Joasaph, Bishop And Hieromartyr Of Chistopol And Those With Him 2 of 3

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On being asked why a bishop should work in the diocesan council and then leave it, Vladyka replied: "My agreement to work in the diocesan administration as a ruling bishop was dictated by my succession from Metropolitan Cyril and the promise of the diocesan administration not to introduce any church reforms before the Council and not to infringe my hierarchical rights in matters of church ritual... My departure from the diocesan administration took place not for political reasons, but because a new hierarch was appointed in Kazan and in connection with this I was retired. At the given time in political and ecclesiastical matters I share Tikhon's point of view as expressed in his appeals published up to this time..."

With regard to his services, Vladyka said: "I started to serve after the release of Patriarch Tikhon, since in this release I saw Moscow's permission for the existence of the Orthodox, but not of the renovationist hierarchy..." Vladyka denied that his struggle against renovationism in Kazan was political, for "every interference of the Church in the civil political struggle is undoubtedly incompatible with the mission of the Church. In this struggle she will be turned into an ordinary institution and will cease to be the highest impartial criterion of the life of man..." Confirming his conviction that the only canonical head of the Russian Orthodox Church was Patriarch Tikhon, Vladyka remarked: "I would like now, as in the past, to see in the person of my Patriarch an exclusively spiritual leader, directing the believers in their spiritual life..." As a man, Vladyka Joasaph could not agree with certain of the decisions of the Patriarch, but as an Orthodox hierarch and a monk he always recognized his Holiness' rights and followed the decrees of his ecclesiastical authority, which remained for him incontestable.

On April 30 (OS), the authorities summoned Vladyka from Kazan to Moscow. On the day of his departure Vladyka served the Liturgy in the church of St. Nicholas the Warrior. The deacon, Fr. Maximus Mikhailov, could not pronounce the exclamations from emotion, and the service was several times interrupted because of the general weeping. Patriarch Tikhon was commemorated, although by this time his commemoration was again forbidden. At midnight Vladyka Joasaph left Kazan station accompanied by a multitude of believers.

On arriving in Moscow, Bishop Joasaph went straight to the Patriarch, whom he had never met, in the Donsky monastery. On May 16, 1924 (new style) he presented himself to the GPU, and was immediately thrown into Butyrki prison. However, not finding anything to accuse him of, they released him on August 24 after securing his signature to a document declaring that he would not leave the city.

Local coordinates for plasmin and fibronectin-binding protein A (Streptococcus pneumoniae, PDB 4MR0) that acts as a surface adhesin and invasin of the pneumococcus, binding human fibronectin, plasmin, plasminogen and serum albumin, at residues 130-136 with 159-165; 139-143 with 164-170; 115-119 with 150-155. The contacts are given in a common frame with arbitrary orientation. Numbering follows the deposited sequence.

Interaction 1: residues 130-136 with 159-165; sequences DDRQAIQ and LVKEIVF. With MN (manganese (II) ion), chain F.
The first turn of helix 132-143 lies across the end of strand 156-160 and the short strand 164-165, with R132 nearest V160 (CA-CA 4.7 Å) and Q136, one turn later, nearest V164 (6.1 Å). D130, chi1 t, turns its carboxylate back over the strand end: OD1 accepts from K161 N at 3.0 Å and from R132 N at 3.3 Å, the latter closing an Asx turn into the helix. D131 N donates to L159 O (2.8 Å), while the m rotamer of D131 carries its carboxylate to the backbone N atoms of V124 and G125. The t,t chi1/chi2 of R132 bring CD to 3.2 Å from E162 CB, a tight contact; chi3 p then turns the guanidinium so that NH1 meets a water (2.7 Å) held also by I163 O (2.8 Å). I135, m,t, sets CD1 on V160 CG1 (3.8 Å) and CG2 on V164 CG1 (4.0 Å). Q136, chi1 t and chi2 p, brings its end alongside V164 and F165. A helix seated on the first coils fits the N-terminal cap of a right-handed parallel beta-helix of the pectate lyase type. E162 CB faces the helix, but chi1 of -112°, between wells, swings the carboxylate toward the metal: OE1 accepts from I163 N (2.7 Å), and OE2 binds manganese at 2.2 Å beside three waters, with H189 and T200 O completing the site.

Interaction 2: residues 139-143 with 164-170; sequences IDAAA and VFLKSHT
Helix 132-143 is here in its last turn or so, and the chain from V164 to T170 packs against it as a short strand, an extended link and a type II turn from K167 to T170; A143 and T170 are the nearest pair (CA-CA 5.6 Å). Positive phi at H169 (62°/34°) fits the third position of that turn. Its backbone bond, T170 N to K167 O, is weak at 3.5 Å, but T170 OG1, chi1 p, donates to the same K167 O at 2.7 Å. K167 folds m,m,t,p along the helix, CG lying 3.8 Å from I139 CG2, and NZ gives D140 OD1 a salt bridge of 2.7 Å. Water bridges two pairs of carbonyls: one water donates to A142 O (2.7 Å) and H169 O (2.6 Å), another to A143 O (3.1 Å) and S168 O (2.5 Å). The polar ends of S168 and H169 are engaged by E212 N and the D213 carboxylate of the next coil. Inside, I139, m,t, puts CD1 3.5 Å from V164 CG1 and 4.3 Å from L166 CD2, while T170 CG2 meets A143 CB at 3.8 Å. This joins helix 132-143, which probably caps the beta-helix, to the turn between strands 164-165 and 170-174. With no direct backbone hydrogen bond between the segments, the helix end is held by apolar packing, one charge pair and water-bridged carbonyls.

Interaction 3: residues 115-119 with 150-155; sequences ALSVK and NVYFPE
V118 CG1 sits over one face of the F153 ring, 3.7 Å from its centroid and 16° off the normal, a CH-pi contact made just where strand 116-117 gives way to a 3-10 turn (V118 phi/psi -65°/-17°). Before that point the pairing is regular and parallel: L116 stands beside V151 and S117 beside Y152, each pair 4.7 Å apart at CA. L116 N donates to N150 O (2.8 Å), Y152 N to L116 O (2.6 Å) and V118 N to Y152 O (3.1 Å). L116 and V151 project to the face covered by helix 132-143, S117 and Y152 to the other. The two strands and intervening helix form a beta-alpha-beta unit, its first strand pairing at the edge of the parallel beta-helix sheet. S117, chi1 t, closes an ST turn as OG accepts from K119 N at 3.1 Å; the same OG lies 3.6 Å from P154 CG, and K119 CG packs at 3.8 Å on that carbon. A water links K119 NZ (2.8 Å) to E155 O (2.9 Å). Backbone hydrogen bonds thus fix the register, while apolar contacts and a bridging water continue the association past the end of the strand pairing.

On April 12, 1925 Bishop Joasaph signed the act which transferred the leadership of the Church to Metropolitan Peter.

In Moscow, Vladyka Joasaph became the trusted representative of Metropolitan Peter, locum tenens of the patriarchal throne while living in the Danilov monastery. He took part in Metropolitan Peter's negotiations with the authorities concerning the organization of a Holy Synod, and warned the metropolitan in good time about the so-called Gregorian bishops. In the autumn of 1925 he composed a project declaration concerning the relations between the Russian Orthodox Church and the Soviet State.

However, on November 18, 1925 he was arrested in the Danilov monastery in connection with the affair of Metropolitan Peter and was interned in the inner prison of the OGPU in Moscow. On May 21, 1926, the OGPU exiled him to Turukhansk for three years. In August, 1927 Vladyka Joasaph renewed his correspondence with Metropolitan Cyril, who was living in the same region. According to one source, in 1928 Vladyka Joasaph became bishop of Birsk.

In the summer of 1929, after a three-year exile, he settled in the town of Kozmodemyansk in the Mari republic, having been retired by Metropolitan Sergius because of his rejection of Sergius' shameful "declaration" of 1927.

Once Bishop Barsonuphius of Spassky, who recognized Metropolitan Sergius, invited Vladyka Joasaph to pray with him, to which Vladyka replied:

"No, you pray without me for Soviet power."

Bishop Barsonuphius said:

"But it's not I, it's the deacon who prays for it..."

While living in Kozmodemyansk, Bishop Joasaph did not break his ties with Kazan, and especially with the monastics there. Sisters Tersinskiya, Vitalia and Kaleria, the nuns of the monastery of the Kazan Mother of God, and the nuns Agrippina (Kukarnikova), Veronika (Busygina) and others went at various times to Metropolitan Cyril with assignments from him. They all brought food, letters and other things to Metropolitan Cyril, Archimandrite Alexander (the last superior of the Seven-Lakes desert) and many other exiled pastors and archpastors. And they organized meals for the arrested clergy languishing in the prisons of Kazan. Most of these nuns perished towards the end of the 1930s.

In 1930 (according to another source, the summer of 1931) he was arrested again in connection with the affair of the so-called counter-revolutionary, religious-monarchical organization, "The True Orthodox Church".

Also arrested in connection with this affair in July-August, 1930 were the following teachers at the Kazan Theological Academy: V.I. Nesmelov, Protopriest Nicholas Petrov of the church of St. Barbara (the first and last rector of the Theological institute that took the place of the Academy), M.N. Vasilevsky, E.Y. Polyansky, I.M. Pokrovsky; Bishop Nectarius (Trezvinsky), the priests Fathers Nicholas Troitsky, James Galakhov, Andrew Bogolyubov, Nicholas Dyagilev, Sergius Vorontsov and Eulampius Edemsky-Sovyezemtsev; the nuns of the closed Kazan monasteries, and laymen - 33 people in all.

Fr. James Yakovlevich Galakhov was a former professor of Tomsk university who in 1918-19 had been a member of the "Higher Temporary Ecclesiastical Administration of the Siberian churches". During the trial his diary was requisitioned, together with his notes under the heading "The Church in the conditions of apostasy". This, for example, is his entry for November 7, 1930: "This is cheerless, protracted, permanent spiritual blizzard, a demonic bedlam... The Church has already in effect been place in pre-Nicene conditions of life. She must go into the wilderness." "Persecutions have multiplied, martyrdom has begun, and continues to this day. The better part of the clergy and laity has landed up in prisons and exile."